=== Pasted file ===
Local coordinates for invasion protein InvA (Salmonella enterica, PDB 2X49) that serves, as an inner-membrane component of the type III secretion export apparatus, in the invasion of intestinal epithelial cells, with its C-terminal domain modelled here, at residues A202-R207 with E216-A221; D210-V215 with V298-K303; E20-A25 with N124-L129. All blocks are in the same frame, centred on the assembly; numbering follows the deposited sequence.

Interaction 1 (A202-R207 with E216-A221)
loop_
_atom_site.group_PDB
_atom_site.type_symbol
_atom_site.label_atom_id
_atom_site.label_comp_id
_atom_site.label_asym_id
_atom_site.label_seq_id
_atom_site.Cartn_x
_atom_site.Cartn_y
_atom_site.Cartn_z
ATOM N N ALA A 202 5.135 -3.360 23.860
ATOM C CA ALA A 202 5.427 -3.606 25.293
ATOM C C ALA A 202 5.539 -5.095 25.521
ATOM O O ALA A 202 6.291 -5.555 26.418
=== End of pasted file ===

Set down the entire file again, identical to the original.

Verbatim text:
Local coordinates for invasion protein InvA (Salmonella enterica, PDB 2X49) that serves, as an inner-membrane component of the type III secretion export apparatus, in the invasion of intestinal epithelial cells, with its C-terminal domain modelled here, at residues A202-R207 with E216-A221; D210-V215 with V298-K303; E20-A25 with N124-L129. All blocks are in the same frame, centred on the assembly; numbering follows the deposited sequence.

Interaction 1 (A202-R207 with E216-A221)
loop_
_atom_site.group_PDB
_atom_site.type_symbol
_atom_site.label_atom_id
_atom_site.label_comp_id
_atom_site.label_asym_id
_atom_site.label_seq_id
_atom_site.Cartn_x
_atom_site.Cartn_y
_atom_site.Cartn_z
ATOM N N ALA A 202 5.135 -3.360 23.860
ATOM C CA ALA A 202 5.427 -3.606 25.293
ATOM C C ALA A 202 5.539 -5.095 25.521
ATOM O O ALA A 202 6.291 -5.555 26.418